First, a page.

“When he (Nafe) talks about memory loss, trouble communicating, mood swings, nausea — I had it all,” Bolduc said in an interview. “Until you seek treatment for those types of issues, you aren’t going to be able to deal with them effectively.”

As he addressed his troops assembled to recognize Nafe, Bolduc did what he is often known to do when he travels to the Continent to meet forward-deployed troops in Africa, many of whom have served multiple combat tours over the years. The injuries unseen, Bolduc told the gathered troops, can be “just as crippling” as any other combat injury and need to be treated.

“I know that personally, because I am not only your commander; I am also a client of the traumatic brain injury clinic” at Landstuhl Regional Medical Center, he said.

Inside the military, such candor from a senior commander was almost unthinkable at the outset of the wars in Afghanistan and Iraq, where more than 8,000 troops have died and thousands more been injured. Roadside bombs, a signature weapon of the enemy, have made catastrophic wounds such as amputations defining battlefield injuries of the era. What also became clear was that the military was struggling to cope with wounds invisible to the naked eye, like TBI and PTSD.

Cases of soldiers’ lives spiraling out of control as they wrestled alone with brain injuries grabbed headlines and put a spotlight on the military’s medical shortcomings. As suicides in the ranks soared, the Pentagon was forced to confront how it dealt with PTSD and TBI. Gradually, the military’s ability to diagnose TBI improved, and in 2011, the military expanded the criteria for the Purple Heart to better ensure the sacrifices of troops with TBI were acknowledged.

“At first, they (military doctors) couldn’t pinpoint why this was happening. Then as military medicine progressed, 2013 came around, and I was finally diagnosed with traumatic brain injury,” Nafe said. “I think the military has come a long way since 2005.”

When Nafe arrived at SOCAF in 2014, he was quickly connected with the unit’s medical team and said he noticed a command culture in which TBI was an issue discussed out in the open.

“Having him (Bolduc) talk about this, it opens the door for more members and people in the community to step up. And if they have the same thing, they can say, ‘hey I need this assistance as well,’” Nafe said.

Posters about TBI and PTSD awareness and programs are taped to the walls inside SOCAF headquarters, in the small command compound on Kelley Barracks. The latest push is to boost awareness for a new trial underway at LRMC studying the treatment of PTSD by injecting a local anesthetic into a group of nerve cells in the neck, a procedure SOCAF’s top doctor has been advocating for two years.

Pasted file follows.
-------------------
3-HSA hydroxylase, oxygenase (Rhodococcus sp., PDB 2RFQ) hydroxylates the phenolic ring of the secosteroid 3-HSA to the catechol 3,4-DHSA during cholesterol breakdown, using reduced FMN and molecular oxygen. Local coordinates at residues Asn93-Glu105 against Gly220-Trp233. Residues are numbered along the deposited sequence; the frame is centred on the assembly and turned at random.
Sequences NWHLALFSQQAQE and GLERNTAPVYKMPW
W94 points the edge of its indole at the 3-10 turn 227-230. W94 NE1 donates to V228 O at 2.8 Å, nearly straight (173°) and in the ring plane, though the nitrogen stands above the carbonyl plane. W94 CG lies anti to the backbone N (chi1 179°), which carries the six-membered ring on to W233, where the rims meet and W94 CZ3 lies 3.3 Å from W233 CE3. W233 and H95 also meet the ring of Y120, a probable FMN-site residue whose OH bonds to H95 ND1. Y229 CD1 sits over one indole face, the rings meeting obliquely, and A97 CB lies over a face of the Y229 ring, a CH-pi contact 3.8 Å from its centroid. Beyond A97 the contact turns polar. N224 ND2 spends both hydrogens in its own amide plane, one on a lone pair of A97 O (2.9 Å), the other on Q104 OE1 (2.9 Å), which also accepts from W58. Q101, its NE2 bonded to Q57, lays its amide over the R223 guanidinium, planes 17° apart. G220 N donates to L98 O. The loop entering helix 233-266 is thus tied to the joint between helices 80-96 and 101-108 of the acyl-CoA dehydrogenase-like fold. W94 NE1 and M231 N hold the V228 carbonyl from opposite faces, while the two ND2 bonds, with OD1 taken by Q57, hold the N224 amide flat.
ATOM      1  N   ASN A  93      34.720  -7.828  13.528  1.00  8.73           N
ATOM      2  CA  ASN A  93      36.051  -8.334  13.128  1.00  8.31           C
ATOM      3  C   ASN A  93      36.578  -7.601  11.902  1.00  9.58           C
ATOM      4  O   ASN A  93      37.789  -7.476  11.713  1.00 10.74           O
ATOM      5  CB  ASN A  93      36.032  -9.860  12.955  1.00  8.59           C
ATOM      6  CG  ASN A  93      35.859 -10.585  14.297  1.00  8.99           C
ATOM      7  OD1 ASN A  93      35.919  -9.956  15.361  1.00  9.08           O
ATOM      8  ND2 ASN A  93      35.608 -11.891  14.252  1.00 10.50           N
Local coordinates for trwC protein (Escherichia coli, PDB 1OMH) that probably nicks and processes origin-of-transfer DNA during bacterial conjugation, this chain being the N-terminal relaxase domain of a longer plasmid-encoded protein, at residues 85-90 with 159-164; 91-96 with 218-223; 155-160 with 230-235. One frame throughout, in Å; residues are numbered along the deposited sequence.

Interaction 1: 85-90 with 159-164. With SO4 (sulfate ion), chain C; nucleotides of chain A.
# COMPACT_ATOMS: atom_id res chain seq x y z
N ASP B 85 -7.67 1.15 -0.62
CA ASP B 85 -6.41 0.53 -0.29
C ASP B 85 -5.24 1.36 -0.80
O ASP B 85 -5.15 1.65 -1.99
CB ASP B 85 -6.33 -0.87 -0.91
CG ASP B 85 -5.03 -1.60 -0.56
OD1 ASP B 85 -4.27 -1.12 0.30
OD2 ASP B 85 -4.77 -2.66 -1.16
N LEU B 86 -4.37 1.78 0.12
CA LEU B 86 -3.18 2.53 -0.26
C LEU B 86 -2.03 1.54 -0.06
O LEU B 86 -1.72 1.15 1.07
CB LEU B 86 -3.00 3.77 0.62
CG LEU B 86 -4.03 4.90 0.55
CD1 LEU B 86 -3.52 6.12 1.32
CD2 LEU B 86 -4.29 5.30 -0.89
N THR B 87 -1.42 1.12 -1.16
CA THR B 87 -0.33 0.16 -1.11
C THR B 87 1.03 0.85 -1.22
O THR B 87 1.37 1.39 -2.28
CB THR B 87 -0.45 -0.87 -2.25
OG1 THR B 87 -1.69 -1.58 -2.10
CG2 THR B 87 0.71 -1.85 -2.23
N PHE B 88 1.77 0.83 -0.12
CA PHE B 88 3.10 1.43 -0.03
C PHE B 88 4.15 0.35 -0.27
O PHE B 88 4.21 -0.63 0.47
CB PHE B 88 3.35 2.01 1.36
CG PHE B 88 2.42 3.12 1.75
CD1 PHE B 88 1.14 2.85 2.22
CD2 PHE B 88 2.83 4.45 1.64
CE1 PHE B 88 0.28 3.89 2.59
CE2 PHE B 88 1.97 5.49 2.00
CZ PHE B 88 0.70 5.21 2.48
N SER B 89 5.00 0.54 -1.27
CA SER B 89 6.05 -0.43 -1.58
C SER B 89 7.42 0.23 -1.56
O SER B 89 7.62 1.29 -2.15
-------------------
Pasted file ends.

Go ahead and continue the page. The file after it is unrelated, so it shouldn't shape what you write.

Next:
“This is changing people’s lives. This is changing families’ lives,” said SOCAF command surgeon Col. James Lynch, who co-authored a 2014 study on the medical technique being tested at LRMC.

As Bolduc has climbed in rank over the years, he said, he feels compelled to speak out on issues like TBI and PTSD.

“As a senior leader, it is hugely important for me to share that information to minimize the stigma people feel associated with those injuries,” he said. “They think people are going to think less of them, or prevent them from going someplace and doing something in the military.”

Reservations about opening up also could be more acute in the military’s special operational forces, where machismo runs high and talk of unseen injuries may be interpreted as weakness.

On a recent visit with troops in the field, Bolduc quizzed a group of 50 Green Berets as he tried to break through.

How many troops had been exposed to a blast?

“Most hands went up,” Bolduc said.

How many had sought a diagnosis or treatment for TBI?

“Nobody’s hand went up,” Bolduc said.

Those troops, who were operating at an undisclosed location in Africa, were soon dispatched to LRMC, where several members were diagnosed with TBI and put on a program.

“I think the stigma is pretty close to being eliminated,” Bolduc said. “There is always someone who is not going to get the word. Not going to be convinced. So it is our job to convince people.”

vandiver.john@stripes.com

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John covers U.S. military activities across Europe and Africa. Based in Stuttgart, Germany, he previously worked for newspapers in New Jersey, North Carolina and Maryland. He is a graduate of the University of Delaware.